LINCOLN — On Aug. 9, the U.S. Environmental Protection Agency (EPA) announced they granted 31 small refinery biofuel waivers for 2018. This follows the 54 waivers the Trump Administration granted in 2016 and 2017, which caused 2.6 billion gallons of demand destruction. These new waivers add another loss of 1.4 billion gallons, for a total loss of 4 billion gallons.
“Over the past two years, the EPA has granted hardship waivers to refineries owned by companies like Exxon Mobil and Chevron,” said Roger Berry, Nebraska Ethanol Board administrator. “Their continued handouts to the oil industry comes during a time when heartland farmers are really struggling due to depressed commodity prices, flooding and trade wars. Securing access and demand for homegrown, cleaner-burning biofuels should be top priority from an economic and environmental standpoint, not destroying the marketplace program the Renewable Fuel Standard (RFS) was created for.”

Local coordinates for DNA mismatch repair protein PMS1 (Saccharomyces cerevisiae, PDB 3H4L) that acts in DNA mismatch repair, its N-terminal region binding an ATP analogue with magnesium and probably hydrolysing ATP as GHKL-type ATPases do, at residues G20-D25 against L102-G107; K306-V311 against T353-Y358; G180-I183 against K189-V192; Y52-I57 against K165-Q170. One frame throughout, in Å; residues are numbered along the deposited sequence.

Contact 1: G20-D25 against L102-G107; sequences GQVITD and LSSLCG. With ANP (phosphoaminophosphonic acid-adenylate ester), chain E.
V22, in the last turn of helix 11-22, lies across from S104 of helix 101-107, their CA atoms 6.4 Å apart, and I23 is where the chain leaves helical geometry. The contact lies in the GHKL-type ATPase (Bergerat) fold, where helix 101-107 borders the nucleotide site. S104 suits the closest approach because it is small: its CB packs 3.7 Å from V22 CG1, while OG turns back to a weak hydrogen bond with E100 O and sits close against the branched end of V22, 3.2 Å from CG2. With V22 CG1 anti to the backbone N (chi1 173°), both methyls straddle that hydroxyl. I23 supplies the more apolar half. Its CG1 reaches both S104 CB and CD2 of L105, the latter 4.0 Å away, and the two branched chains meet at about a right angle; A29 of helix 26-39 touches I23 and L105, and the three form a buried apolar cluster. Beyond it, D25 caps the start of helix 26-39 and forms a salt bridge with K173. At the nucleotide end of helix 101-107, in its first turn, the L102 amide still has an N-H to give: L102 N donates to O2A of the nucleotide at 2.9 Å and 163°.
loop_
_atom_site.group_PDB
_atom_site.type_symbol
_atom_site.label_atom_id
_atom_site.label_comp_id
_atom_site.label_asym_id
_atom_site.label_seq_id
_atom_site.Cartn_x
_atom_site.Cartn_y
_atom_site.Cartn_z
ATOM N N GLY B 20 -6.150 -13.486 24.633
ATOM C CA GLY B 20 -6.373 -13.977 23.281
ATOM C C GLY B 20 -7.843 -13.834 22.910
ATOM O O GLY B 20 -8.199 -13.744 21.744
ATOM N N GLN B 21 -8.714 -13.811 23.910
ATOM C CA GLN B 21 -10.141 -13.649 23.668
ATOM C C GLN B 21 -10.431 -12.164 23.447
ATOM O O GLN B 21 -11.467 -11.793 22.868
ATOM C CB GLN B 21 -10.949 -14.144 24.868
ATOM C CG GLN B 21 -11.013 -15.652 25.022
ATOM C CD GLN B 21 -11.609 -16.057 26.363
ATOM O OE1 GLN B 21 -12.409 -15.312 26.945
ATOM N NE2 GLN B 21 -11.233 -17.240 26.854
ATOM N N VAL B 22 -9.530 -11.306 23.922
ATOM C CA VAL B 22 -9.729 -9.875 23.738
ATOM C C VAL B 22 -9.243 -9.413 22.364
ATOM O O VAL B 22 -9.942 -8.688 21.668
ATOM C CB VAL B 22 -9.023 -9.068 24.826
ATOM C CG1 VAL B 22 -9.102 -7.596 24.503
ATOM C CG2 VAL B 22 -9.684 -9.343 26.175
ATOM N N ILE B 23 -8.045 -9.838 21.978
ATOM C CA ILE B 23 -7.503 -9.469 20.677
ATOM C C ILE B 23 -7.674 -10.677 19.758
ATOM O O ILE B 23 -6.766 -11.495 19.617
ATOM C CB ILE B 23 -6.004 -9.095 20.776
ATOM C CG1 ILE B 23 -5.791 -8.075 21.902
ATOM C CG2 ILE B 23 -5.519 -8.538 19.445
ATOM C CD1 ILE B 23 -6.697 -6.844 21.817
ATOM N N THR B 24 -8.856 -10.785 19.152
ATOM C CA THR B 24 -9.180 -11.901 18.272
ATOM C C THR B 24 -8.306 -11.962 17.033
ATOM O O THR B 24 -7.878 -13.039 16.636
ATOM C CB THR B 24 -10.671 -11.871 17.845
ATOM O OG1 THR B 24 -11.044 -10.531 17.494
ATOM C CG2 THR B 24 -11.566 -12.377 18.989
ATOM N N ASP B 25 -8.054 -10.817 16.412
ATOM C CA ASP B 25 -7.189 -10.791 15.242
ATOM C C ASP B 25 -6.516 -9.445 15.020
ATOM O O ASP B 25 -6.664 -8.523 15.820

Berry urges everyone to show their continued support for the RFS. American Coalition for Ethanol highlights the many benefits of the RFS: it’s a program that saves American families hundreds of dollars a year in gasoline purchases; has deterred more than $40 billion in foreign oil purchases thus far; reduces lifecycle greenhouse gases emissions by 42 percent; and serves as a catalyst for technology innovation and private-sector investment in advanced biofuels.
The EPA released proposed 2020 Renewable Volume Obligations (RVOs) for the RFS and is accepting comments on the proposal until Aug. 30, 2019. The public is invited to engage and make their voices heard regarding the proposed rule here.
“Exempting refiners from blending their obligated share of ethanol directly undermines demand for the quality fuel produced by our hard working farmers and the 1,400 Nebraskans directly employed in the ethanol industry,” Berry said. “I urge all who care about access to cleaner-burning fuel to contact your members of Congress to call for immediate action and submit your comments by Aug. 30. State the need to reallocate the 4 billion lost gallons in the 2020 RVOs.”
The Nebraska Ethanol Board works to ensure strong public policy and consumer support for biofuels. Since 1971, the independent state agency has designed and managed programs to expand production, market access, worker safety and technology innovation, including recruitment of producers interested in developing conventional ethanol, as well as bio-products from the ethanol platform. For more information, visit www.ethanol.nebraska.gov.
— The Nebraska Ethanol Board
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